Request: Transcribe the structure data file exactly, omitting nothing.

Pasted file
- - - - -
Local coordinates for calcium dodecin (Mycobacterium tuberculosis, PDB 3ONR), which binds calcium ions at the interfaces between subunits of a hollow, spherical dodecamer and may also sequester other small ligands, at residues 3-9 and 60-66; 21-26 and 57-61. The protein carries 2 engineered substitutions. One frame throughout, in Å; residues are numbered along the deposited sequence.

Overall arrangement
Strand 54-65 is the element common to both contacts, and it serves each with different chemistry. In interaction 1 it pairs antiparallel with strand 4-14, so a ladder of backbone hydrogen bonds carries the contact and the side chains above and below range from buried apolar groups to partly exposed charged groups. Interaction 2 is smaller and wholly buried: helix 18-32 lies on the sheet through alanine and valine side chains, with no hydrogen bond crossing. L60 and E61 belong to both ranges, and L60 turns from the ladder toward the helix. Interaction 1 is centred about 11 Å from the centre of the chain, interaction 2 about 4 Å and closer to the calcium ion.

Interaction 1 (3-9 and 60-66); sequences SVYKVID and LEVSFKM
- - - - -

Local coordinates for calcium dodecin (Mycobacterium tuberculosis, PDB 3ONR), which binds calcium ions at the interfaces between subunits of a hollow, spherical dodecamer and may also sequester other small ligands, at residues 3-9 and 60-66; 21-26 and 57-61. The protein carries 2 engineered substitutions. One frame throughout, in Å; residues are numbered along the deposited sequence.

Overall arrangement
Strand 54-65 is the element common to both contacts, and it serves each with different chemistry. In interaction 1 it pairs antiparallel with strand 4-14, so a ladder of backbone hydrogen bonds carries the contact and the side chains above and below range from buried apolar groups to partly exposed charged groups. Interaction 2 is smaller and wholly buried: helix 18-32 lies on the sheet through alanine and valine side chains, with no hydrogen bond crossing. L60 and E61 belong to both ranges, and L60 turns from the ladder toward the helix. Interaction 1 is centred about 11 Å from the centre of the chain, interaction 2 about 4 Å and closer to the calcium ion.

Interaction 1 (3-9 and 60-66); sequences SVYKVID and LEVSFKM